When it comes to digital marketing, “capability” and “accountability” are the words that CMOs have been mulling over for the past 12 to 18 months. Today, they’re adding one more to the mix: “profitability.”
In a recent study conducted by Forrester Research, Forrester confirmed that multichannel consumers--those who leverage multiple devices (laptops, smart phones, iPads, you name it…) to access the Web--are often worth five to six times more than a single channel customer. States Brian Walker, a principal analyst at Forrester and author of the consultancy's March 2011 e-commerce report: “The profusion of online touchpoints [including email marketing, social media, display marketing, company Web sites, and mobile applications] means that businesses need to develop cohesive systems to support each one.”
Never has this been more important than today, when, according to Forrester, more than 50% of U.S. online adults have two or more different devices connected to the Web to access information. And yet research conducted by Leapfrog Online indicates that marketing executives are struggling to build cohesive digital programs that drive profitable results among this critical consumer base.
It’s no longer a secret that the ROI on smart digital marketing is strong. Today’s leading CMOs know they can do more, and they know the online channel is one they must pursue. They also know it’s no longer about reporting on brand awareness or leads generated alone. Digital marketing is now recognized as a true channel to drive customer acquisition, loyalty, and growth. Though CMOs are confident in the promise, they seem to be far less confident in their ability to continually deliver on it.
Part of this stems from their uncertainty about their resources’ digital IQ. In Leapfrog’s study, the barriers to a marketer engaging outside resources centers around the marketers’ confidence in their current suppliers'/agencies' capabilities, as well as with their own lack of understanding of how to choose those resources. For many, this lack of confidence leads to status-quo approaches or, worse yet, total paralysis.
This reticence makes sense given the climate of the previous three years. At the same time the digital/online marketing space came of age, many companies were cutting their way to profitability. Today, as the C-suite comes up for air and is tasked with growth objectives, they are suddenly finding themselves overwhelmingly far behind the curve--at a time when the digital space continues to grow more complex, more fragmented, and more critical than ever before.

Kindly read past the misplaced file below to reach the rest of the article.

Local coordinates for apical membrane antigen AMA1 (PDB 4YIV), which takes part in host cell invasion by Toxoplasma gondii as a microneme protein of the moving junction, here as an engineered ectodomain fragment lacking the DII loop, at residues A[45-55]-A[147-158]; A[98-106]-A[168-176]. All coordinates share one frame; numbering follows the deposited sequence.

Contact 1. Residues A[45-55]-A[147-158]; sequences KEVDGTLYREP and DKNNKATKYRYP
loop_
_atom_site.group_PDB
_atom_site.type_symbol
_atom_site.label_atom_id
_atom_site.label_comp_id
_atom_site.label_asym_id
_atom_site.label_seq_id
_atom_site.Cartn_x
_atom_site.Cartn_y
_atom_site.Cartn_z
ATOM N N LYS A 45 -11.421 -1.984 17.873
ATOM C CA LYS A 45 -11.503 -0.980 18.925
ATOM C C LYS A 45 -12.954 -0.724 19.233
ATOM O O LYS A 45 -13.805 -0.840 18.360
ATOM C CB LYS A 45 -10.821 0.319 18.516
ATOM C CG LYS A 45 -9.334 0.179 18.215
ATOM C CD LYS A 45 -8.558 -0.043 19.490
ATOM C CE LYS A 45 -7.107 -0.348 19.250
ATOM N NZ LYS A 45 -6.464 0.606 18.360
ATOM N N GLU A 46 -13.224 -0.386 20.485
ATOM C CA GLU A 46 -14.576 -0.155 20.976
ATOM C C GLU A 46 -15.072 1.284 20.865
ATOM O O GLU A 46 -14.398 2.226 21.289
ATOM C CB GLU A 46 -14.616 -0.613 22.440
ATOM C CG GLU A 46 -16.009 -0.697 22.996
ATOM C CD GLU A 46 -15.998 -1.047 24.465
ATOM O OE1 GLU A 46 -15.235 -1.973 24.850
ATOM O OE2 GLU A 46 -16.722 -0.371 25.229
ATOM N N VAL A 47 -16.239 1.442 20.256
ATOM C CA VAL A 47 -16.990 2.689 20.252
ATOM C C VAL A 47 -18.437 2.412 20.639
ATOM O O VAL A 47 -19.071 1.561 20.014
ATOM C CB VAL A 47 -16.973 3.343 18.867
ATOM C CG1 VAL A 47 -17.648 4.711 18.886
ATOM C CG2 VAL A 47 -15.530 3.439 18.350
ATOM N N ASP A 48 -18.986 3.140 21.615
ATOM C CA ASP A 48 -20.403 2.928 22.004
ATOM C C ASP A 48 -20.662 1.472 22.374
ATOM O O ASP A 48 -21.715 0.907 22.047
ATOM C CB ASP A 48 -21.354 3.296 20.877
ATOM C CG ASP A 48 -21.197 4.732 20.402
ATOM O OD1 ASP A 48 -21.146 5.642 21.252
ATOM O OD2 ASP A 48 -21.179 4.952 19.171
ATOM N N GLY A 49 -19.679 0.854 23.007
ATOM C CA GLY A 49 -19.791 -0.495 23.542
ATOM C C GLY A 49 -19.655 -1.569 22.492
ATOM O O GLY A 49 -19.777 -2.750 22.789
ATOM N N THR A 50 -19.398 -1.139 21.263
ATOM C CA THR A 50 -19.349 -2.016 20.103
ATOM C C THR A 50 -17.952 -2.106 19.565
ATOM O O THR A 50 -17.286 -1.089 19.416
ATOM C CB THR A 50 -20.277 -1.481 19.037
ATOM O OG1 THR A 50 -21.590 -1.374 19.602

Surely, But Slowly
As a result, CMOs are looking at their teams, unsure of whether they have the skills and structure to handle this unprecedented intersection between marketing and technology. For the past several years, they have sought a core marketing team that can do it all: set the strategic framework, deliver niche expertise to execute on the strategy, and evolve the plan to reflect a constantly moving marketplace. Add to this a new dependence on overtasked in-house IT teams to deliver on an array of back-end technology needs, and it’s clear that getting things done quickly and effectively has never been tougher for today’s marketing leaders.
While CMOs question their teams’ abilities to deliver on the expectations of online sales and marketing, companies simply cannot afford to stand still--and they’re not. According to the Society of Digital Agency's 2011 Digital Marketing Outlook (DMO) report, 72% of brand marketers said they are planning to shift funds from traditional to digital in 2011. Success, however, depends on shifting these funds to digital strategies that drive accountability, profitability, and results.
Winning marketing organizations must invest aggressively--and smartly--to build in-house capabilities and collaborate with external partners who build confidence through results. Look for ways to constantly balance internal and external resources to drive innovation, focus, and, most importantly, new customer acquisition. Look beyond traditional marketing resources that could be building new digital capabilities to firms that began as digital firms. You might find their perspectives, strengths, and goals to be different, insightful, and refreshing. Seek partners internally and externally that can understand your business and apply the right resources to drive the right customers to your brand. Most importantly, recognize that measuring results in terms of new business generated must be a prerequisite to launching a new Marketing initiative.
Without question, the balance of 2011 will bring an influx of digital marketing hires. At the same time, many CMOs recognize they are far too behind to build all capabilities internally, especially with a learning curve that is this steep and a digital channel that is constantly changing. Accountability, capability, and profitability depend on structuring quickly--and smartly--for success. Results-oriented organizations are looking to proven external partnerships to help CMOs build momentum and scale. Partners committed to the organization’s success, confident in the ability to generate customers (not leads), and willing to work to demonstrate revenue-producing outcomes will lead the way in driving true success in the digital landscape.